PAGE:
Belgian eating habits are usually described as ‘Burgundian’. The Belgians are said to love food, and eat plenty of it. Chips are regarded as a Belgian invention and in many other countries you can enjoy ‘Belgian frites with or without mayonaise’. Belgian beer is also renowned the world over. Jupiter, Leffe, Duvel and Palm are a few examples of the enormous range of diverse and speciality beers that are brewed in Belgium. As far as vegetables are concerned, lettuce is very popular in Belgium. Typical in Belgian cuisine is the use of regional and seasonal based products, which results in quite large differences and variations in a relatively small country. Belgian cuisine for example would not be the same without chicory and asparagus. These products have a long culinary history. The asparagus season starts in the month of April but ends exactly on June 21.
Preheat the oven to 200gr. C/400gr. F/gas 6. Cut the chicory heads lengthwise in two. Put an ovenproof non-stick frying pan on low heat, add butter and sugar and let, while stirring continuously, caramelize a little. Transfer the chicory halves to the pan and toss and turn until they’re covered with caramel. Press a sprig of thyme in the sliced side of each chicory half, turn them around and let them bake on low heat for 5 minutes. Cut the slices of puff pastry in rectangles, approximately the size of the chicory. Sprinkle some grated cheese on the chicory and lay a slice of puff pastry on top. Fold and mould the puff pastry in the shape of the chicory, it should be completely covered. Place the pan in the oven and let them bake for 15-20 minutes. Let cool off a bit before turning, transfer them on plates and serve with a good twist of freshly ground black pepper.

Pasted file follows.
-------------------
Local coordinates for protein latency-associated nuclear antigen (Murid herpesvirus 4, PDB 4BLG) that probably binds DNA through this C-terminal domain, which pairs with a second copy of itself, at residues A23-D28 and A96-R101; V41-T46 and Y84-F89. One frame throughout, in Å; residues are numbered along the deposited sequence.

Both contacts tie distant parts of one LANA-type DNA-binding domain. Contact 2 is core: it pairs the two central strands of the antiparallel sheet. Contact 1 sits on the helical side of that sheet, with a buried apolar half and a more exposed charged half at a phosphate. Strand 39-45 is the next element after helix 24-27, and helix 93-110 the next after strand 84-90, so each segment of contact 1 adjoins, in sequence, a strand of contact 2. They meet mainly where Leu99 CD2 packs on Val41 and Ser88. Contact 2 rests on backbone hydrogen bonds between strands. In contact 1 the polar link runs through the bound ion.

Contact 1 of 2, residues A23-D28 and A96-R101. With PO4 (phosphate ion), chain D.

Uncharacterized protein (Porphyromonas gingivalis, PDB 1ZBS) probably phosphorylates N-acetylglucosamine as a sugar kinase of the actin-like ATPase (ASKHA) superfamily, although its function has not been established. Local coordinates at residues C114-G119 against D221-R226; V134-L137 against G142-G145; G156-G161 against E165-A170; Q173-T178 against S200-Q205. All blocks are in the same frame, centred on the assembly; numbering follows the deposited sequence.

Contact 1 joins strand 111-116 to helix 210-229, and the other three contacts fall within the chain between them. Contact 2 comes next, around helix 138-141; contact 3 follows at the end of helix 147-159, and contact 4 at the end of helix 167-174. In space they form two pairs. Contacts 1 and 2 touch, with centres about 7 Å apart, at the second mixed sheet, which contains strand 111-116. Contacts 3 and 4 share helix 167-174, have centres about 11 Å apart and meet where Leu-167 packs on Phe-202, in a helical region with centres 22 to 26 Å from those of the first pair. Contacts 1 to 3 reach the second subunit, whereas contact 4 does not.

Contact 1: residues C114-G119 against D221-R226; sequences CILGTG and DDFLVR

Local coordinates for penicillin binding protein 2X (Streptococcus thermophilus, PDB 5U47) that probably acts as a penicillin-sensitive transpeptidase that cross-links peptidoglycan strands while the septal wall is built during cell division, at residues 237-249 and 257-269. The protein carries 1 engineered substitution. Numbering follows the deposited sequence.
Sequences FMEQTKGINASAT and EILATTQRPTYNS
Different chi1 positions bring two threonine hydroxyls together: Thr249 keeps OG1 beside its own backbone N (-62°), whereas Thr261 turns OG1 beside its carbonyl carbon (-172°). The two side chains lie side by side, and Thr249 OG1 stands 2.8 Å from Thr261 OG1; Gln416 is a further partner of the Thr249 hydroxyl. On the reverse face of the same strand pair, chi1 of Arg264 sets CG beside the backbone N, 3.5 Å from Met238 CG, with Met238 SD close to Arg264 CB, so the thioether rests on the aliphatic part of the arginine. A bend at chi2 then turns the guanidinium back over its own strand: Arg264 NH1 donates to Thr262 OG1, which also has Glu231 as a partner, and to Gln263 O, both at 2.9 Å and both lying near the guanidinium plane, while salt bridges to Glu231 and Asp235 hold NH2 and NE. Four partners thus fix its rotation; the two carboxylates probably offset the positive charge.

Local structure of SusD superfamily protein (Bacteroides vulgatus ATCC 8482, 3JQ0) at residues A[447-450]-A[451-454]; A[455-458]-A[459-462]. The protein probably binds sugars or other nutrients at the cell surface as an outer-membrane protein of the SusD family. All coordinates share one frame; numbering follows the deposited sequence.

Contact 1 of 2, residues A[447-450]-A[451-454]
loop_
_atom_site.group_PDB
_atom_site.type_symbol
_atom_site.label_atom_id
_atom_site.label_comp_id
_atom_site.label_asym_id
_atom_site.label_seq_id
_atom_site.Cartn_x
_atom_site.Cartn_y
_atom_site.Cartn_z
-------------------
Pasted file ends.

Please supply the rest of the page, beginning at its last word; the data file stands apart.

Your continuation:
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What else: Ovenproof non-stick frying pan or oven dish